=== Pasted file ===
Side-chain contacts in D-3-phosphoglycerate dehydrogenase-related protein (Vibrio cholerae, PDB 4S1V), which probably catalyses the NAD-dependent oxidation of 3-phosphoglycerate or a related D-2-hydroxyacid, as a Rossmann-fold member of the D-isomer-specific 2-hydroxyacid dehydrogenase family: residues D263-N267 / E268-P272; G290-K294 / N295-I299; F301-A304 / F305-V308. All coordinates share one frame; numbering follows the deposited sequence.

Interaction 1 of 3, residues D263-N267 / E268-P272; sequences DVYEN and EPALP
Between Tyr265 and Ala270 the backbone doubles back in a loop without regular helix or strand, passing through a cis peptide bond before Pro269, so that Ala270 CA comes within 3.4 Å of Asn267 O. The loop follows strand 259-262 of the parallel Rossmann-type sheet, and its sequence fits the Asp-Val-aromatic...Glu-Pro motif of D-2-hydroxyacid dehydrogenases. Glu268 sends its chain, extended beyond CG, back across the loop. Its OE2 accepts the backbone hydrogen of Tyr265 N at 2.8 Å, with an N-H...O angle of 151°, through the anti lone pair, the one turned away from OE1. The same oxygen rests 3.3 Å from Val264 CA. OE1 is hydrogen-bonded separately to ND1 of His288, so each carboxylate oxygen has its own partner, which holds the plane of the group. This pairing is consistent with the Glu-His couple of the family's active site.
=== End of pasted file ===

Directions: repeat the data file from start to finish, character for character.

Side-chain contacts in D-3-phosphoglycerate dehydrogenase-related protein (Vibrio cholerae, PDB 4S1V), which probably catalyses the NAD-dependent oxidation of 3-phosphoglycerate or a related D-2-hydroxyacid, as a Rossmann-fold member of the D-isomer-specific 2-hydroxyacid dehydrogenase family: residues D263-N267 / E268-P272; G290-K294 / N295-I299; F301-A304 / F305-V308. All coordinates share one frame; numbering follows the deposited sequence.

Interaction 1 of 3, residues D263-N267 / E268-P272; sequences DVYEN and EPALP
Between Tyr265 and Ala270 the backbone doubles back in a loop without regular helix or strand, passing through a cis peptide bond before Pro269, so that Ala270 CA comes within 3.4 Å of Asn267 O. The loop follows strand 259-262 of the parallel Rossmann-type sheet, and its sequence fits the Asp-Val-aromatic...Glu-Pro motif of D-2-hydroxyacid dehydrogenases. Glu268 sends its chain, extended beyond CG, back across the loop. Its OE2 accepts the backbone hydrogen of Tyr265 N at 2.8 Å, with an N-H...O angle of 151°, through the anti lone pair, the one turned away from OE1. The same oxygen rests 3.3 Å from Val264 CA. OE1 is hydrogen-bonded separately to ND1 of His288, so each carboxylate oxygen has its own partner, which holds the plane of the group. This pairing is consistent with the Glu-His couple of the family's active site.